We’re also talking about going to LA for a party, and several other travel destinations. But hell, if my professional situation changes in ways I’m hoping for, I think most of our plans are kaput.

Oh, well. Here’s to hoping. Maybe Crash, et al will keep a couple of seats warm for us at GB:NY2 just in case?

Update: for those non-Safari folks, here’s what this entry is supposed to look like

Waxing Moon

When I’m feeling miserable, especially emotionally, I tend to become circumspect. And abstract. (noticed that, have ya?)

This week, up until Thursday around noon, was the most miserable for me in a very long time, perhaps ever. Then, even though the fog of mind had yet to lift, my spirits did. Intellectually, from the long set of talks I had with incredibly smart and creative people, and emotionally, from the long, slow talk with TOH yesterday, followed by getting home and getting there (hi Jason!), followed by a night out with some friends whose company I don’t seem to value enough.

I’m a tired dog today—we didn’t get to sleep til almost six this morning. But I feel so much better than I have in quite some time.

So to all of you who lobbed emails to me offering support, an ear, a shoulder or other body parts, I thank you so very much.

I Miss Satan

I get accused all the time of being one of those evil, evil moral relativists.

Truth be told (ha, say the accusers, God of Biscuits, you wouldn’t know Truth if Jesus bit you on the ass with it!), I am. I think morals are a personal thing, to be decided by each individual, or, lacking a significant personality, by the Church to which said lightweight belongs.

The irony here—and let’s face it, irony is the sauce that makes the dry, gritty meatloaf of dogma the least bit digestable—is that the Christians out there seem to be the ones who have forgotten their Moral Absolutes.

Yes, kiddies, I’m talking about Satan. Remember him? Remember when he was the Father of Lies?

Evil used to have such high production values. No less than the fate of the Universe Entire was at stake. The good old days, heh?

But the Conservative Christians discovered one of the plays from our liberal playbook—not that we liberals actually have an official playbook and even if we did we wouldn’t hide it cuz we’re just like that—is that we can rightly point out that the Christians’ Absentee God the Father is a convenience for a Host (get it, Catholics?) of Righteously Indignant Party Planks. They can go on and on about God says this and God says that, and give all manner of credit to God for what is actually the hard work of the individuals of His Flock: overcoming adversity, cleaning one’s self up from drugs and alcohol abuse, avoiding any manner of recidivism really.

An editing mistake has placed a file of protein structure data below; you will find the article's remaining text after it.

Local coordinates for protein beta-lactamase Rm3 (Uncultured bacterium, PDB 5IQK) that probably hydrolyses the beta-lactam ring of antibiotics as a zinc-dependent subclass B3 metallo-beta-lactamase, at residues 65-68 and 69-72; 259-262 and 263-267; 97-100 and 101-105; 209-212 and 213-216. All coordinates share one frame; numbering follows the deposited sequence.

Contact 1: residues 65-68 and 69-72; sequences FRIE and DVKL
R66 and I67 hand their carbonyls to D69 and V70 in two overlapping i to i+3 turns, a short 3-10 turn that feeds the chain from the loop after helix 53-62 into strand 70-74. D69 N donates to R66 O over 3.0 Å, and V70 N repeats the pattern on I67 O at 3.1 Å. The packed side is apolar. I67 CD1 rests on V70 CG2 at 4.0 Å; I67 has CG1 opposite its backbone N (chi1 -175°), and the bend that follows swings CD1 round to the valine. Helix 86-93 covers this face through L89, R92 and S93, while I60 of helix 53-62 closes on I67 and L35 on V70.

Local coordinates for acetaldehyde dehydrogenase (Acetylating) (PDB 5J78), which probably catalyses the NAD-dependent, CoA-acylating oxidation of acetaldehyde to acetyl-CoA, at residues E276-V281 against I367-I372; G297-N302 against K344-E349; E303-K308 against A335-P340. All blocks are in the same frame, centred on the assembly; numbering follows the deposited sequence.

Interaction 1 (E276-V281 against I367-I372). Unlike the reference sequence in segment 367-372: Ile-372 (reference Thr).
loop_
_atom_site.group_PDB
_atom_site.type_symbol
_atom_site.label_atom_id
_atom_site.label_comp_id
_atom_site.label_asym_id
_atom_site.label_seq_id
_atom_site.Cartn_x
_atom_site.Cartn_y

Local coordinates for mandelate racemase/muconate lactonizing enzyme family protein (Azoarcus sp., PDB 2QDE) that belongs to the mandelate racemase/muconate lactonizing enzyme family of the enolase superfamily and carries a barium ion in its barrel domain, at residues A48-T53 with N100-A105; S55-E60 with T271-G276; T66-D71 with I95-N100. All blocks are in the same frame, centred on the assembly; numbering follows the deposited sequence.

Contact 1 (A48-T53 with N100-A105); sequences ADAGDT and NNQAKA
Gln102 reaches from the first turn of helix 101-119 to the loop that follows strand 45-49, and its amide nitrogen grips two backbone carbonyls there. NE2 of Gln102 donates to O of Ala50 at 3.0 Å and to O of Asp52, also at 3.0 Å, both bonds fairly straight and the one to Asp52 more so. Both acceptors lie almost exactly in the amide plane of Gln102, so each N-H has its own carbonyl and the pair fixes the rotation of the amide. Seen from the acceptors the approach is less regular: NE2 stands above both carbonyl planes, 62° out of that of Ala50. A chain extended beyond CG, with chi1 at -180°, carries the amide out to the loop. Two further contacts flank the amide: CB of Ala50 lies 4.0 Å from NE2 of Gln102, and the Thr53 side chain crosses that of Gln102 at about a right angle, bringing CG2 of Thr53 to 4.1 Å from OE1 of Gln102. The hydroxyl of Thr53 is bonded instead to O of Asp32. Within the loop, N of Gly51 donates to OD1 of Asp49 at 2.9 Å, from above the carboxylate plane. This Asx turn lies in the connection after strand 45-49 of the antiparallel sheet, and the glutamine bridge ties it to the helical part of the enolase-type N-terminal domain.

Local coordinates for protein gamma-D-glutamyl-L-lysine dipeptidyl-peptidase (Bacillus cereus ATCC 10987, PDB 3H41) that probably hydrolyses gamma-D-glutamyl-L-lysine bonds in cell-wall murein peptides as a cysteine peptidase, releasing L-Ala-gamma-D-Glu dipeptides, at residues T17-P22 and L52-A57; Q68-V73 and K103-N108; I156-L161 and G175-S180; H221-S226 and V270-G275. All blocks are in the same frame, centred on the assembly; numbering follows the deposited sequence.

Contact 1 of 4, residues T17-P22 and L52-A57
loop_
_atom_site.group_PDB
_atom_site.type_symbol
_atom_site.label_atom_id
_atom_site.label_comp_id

God gets the Win, or at least the Assist, in all things. This has the interesting added benefit to the Saved of being able to proudly, forcefully proclaim their Humility to all who will listen, and many who won’t.

So Whither the Tempter? Where has Satan gone? Why do you not see the Christians still crediting The Prince of Darkness for all that is wrong with the world?

Why, isn’t it obvious that they’ve belied Belial for the exact same reasons they’ve played up Jesus? The answer is this: credit and blame.

Crediting God for what is really human triumph creates the Saved, the Chosen. Blaming Satan for what is really just the human condition would be a politically wasteful disapprobation!

No, instead, such politically-motivated Christians must turn their backs on the teachings of their Bible and point fingers at far more available targets: humans. Humans are the bad guys—most notably, those who are not of the Saved. The Liberals, you see? Godless humans are Evil, while Satan-less Theists get to have their cake, eat their cake, and rub it on their junk because, dammit, buttercream just feels good.